Editorial: Unprecedented evidence of Nawaz Sharif-Jang/Geo assault on Pak Army and glorification of the Taliban

PG2Corbis-bin-Laden-w-Hamid-MirHamid Mir’s article published in The News in the backdrop of the “peace” dialogue between the Nawaz Sharif government and the Taliban is an extraordinary development of sorts. It has laid bare a few secrets. Every word of his article “Inside story of govt-TTP talks” is worth reading to understand what is in store for the Pakistan Army. The reader of LUBP is advised to read it in full (Read: http://www.thenews.com.pk/Todays-News-13-28564-Inside-story-of-govt-TTP-talks), and then get back to its analysis given below. We will quote Hamid Mir, and then give a close attention to his words uncovering hidden ideologies and insinuations. Here are some of our points of analysis:

1. Hamir Mir: “It was for the first time that a Taliban leader participated in the government-TTP negotiations on Friday through a phone call and promised that the Taliban will seriously consider a ceasefire.”

Analysis: Mir portrays the participation of the Taliban as a historic moment worth celebrating. He is lying. In the past, the Taliban have participated in various dialogues with the government. In 2009, Swat was handed over to them after government-Taliban negotiations. The Army has had a number of dialogues with the Taliban as a result of which “peace” in FATA was made as far back as April 2004. It was the infamous negotiation between the Pakistan Army and the Taliban led by the terrorist Nek Muhammad, which led to the “peace”. The New York Times had this to say about the negotiation:

A cease-fire was negotiated in April during a hastily arranged meeting in South Waziristan, during which a senior Pakistani commander hung a garland of bright flowers around Mr. Muhammad’s neck. The two men sat together and sipped tea as photographers and television cameras recorded the event.

Both sides spoke of peace, but there was little doubt who was negotiating from strength. Mr. Muhammad would later brag that the government had agreed to meet inside a religious madrasa rather than in a public location where tribal meetings are traditionally held. “I did not go to them; they came to my place,” he said. “That should make it clear who surrendered to whom.”
The peace arrangement propelled Mr. Muhammad to new fame, and the truce was soon exposed as a sham. He resumed attacks against Pakistani troops, and Mr. Musharraf ordered his army back on the offensive in South Waziristan.

(Read: http://www.nytimes.com/2013/04/07/world/asia/origins-of-cias-not-so-secret-drone-war-in-pakistan.html?pagewanted=all&_r=0)

Next, Mir enthuses about the “promise” made through a telephonic call, but does not tell his readers that the promise was a sham, just like all the shams the Taliban have traded as promises. Amir Mir, who ironically happens to be Hamid Mir’s brother, in an article published on 16 February, a day after Hamid Mir’s article, chronicles that since starting their “peace” dialogue with the government, the Taliban have been regularly staging terrorist attacks on the people of Pakistan killing 8 innocent persons a day. This article is highly recommended (Read: http://www.thenews.com.pk/Todays-News-2-232696-Despite-no-drone-attack-46-terror-attacks-in-45-days)

2. Hamid Mir: “The TTP is facing many internal and external pressures for breaking talks with the government and the government is also facing many internal pressures to go for a military operation against the Taliban.”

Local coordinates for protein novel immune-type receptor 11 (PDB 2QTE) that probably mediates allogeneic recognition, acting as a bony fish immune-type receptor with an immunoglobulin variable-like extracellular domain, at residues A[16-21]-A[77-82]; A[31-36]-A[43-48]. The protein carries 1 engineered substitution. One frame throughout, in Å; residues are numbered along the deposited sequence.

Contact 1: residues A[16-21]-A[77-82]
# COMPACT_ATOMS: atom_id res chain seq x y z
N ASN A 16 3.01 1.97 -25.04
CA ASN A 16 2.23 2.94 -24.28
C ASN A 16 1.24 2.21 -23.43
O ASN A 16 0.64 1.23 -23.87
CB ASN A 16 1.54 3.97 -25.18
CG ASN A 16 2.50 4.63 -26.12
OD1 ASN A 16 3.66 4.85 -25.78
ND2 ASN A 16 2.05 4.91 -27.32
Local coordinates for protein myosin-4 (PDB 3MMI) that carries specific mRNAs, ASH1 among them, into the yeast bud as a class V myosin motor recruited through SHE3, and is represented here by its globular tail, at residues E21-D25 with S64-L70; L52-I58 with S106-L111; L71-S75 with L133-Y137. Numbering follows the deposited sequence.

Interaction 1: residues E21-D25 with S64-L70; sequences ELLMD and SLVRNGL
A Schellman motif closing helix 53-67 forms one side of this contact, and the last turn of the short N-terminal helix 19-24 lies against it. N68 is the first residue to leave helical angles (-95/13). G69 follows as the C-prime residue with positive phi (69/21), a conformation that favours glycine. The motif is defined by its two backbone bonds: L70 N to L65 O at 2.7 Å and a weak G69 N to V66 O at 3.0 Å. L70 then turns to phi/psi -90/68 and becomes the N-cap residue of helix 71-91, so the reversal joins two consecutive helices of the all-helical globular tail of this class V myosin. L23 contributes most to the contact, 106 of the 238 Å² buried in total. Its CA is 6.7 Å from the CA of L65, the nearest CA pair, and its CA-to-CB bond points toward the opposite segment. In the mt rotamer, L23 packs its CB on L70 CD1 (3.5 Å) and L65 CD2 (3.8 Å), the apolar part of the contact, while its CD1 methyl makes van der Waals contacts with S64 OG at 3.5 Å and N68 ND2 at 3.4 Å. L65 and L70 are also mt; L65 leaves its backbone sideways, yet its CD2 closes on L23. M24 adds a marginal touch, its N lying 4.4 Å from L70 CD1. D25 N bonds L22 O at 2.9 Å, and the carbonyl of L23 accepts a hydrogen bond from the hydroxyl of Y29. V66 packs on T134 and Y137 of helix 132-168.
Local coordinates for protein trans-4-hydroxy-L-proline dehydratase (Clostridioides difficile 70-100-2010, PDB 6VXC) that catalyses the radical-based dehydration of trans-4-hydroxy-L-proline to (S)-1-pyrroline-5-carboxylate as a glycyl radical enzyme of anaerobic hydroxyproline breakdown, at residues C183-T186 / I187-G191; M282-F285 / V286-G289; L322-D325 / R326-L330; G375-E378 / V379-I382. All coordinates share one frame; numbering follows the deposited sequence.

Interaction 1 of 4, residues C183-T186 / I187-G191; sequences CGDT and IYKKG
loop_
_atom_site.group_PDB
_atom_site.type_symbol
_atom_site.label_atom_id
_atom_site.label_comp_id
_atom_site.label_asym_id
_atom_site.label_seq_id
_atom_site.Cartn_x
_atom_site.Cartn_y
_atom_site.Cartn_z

Analysis: This is interesting. The Taliban and the Sharif government are cast in the same victim mould. Who is putting pressure on the Taliban? Certainly not India or Israel because the Taliban hate them and consider them enemies of Islam. The only countries known to the world as having influence on the Taliban are the Gulf monarchies led by Saudi Arabia and Qatar. It was Qatar which encouraged the Taliban to open their offices in Doha. Saudi Arabia is not only the godfather of Pakistan Deobandi terrorists, it is also revered by the Taliban. Thus if any country which can pressure the Taliban, it has to be a Gulf country. Why does Mir not identify the country or countries pressuring the Taliban? The answer is that he is either lying or is protecting the Gulf monarchies.

And who is pressuring the government of Pakistan? More importantly, who can pressure the Sharif government? There are only two actors in the given circumstances: the Army and Saudi Arabia. But Mir discounts Saudi Arabia, and blames the Army for the pressuring (see below).

3. Hamid Mir: “He replaced President Zardari with Mamnoon Hussain, Chief Justice Iftikhar Muhammad Chaudhry was replaced with Justice Tassaduq Hussain Jilani and Chief of the Army Staff (COAS) General Ashfaq Parvez Kayani was replaced with General Raheel Sharif but these three replacements never helped Nawaz Sharif to exercise his constitutional powers properly.

“Nawaz Sharif faced problems with the Establishment in his previous two governments and unfortunately is facing these problems for the third time. The newly-elected government was first embarrassed on the issue of missing persons in the courts. Security agencies ignored the orders of the courts and never presented many detained prisoners in the courts despite the promises made by the PM and Defence Minister Khawaja Muhammad Asif.”

Analysis: This needs no comment, but a couple of observations can be made. First, Mir blames the Supreme Court and the Army for being anti-Sharif government. Second, he casts the “establishment”, a euphemism for the Army, in a villainous role. He is saying that the Army has not accepted Sharif as Pakistan’s prime minister even though he has been elected for the third time. If the agencies have ignored Supreme Court orders, in what way is it about Sharif or his government? It should be a matter between the Supreme Court and the Army. But Mir wants us to believe that Sharif is somehow a victim.

4. Hamid Mir: “The Nawaz Sharif government was again undermined by the Establishment when former dictator General (retd) Pervez Musharraf was given refuge in the Armed Forces Institute of Cardiology (AFIC), Rawalpindi. . . the former military chief and head of a political party is enjoying an unprecedented hospitality in an army hospital without having any serious medical problem.

Analysis: Mir is implying that to the Army, a former General is more important than Pakistan’s security. But the question is: What does the Musharraf case have to do with the “peace” dialogue with the Taliban?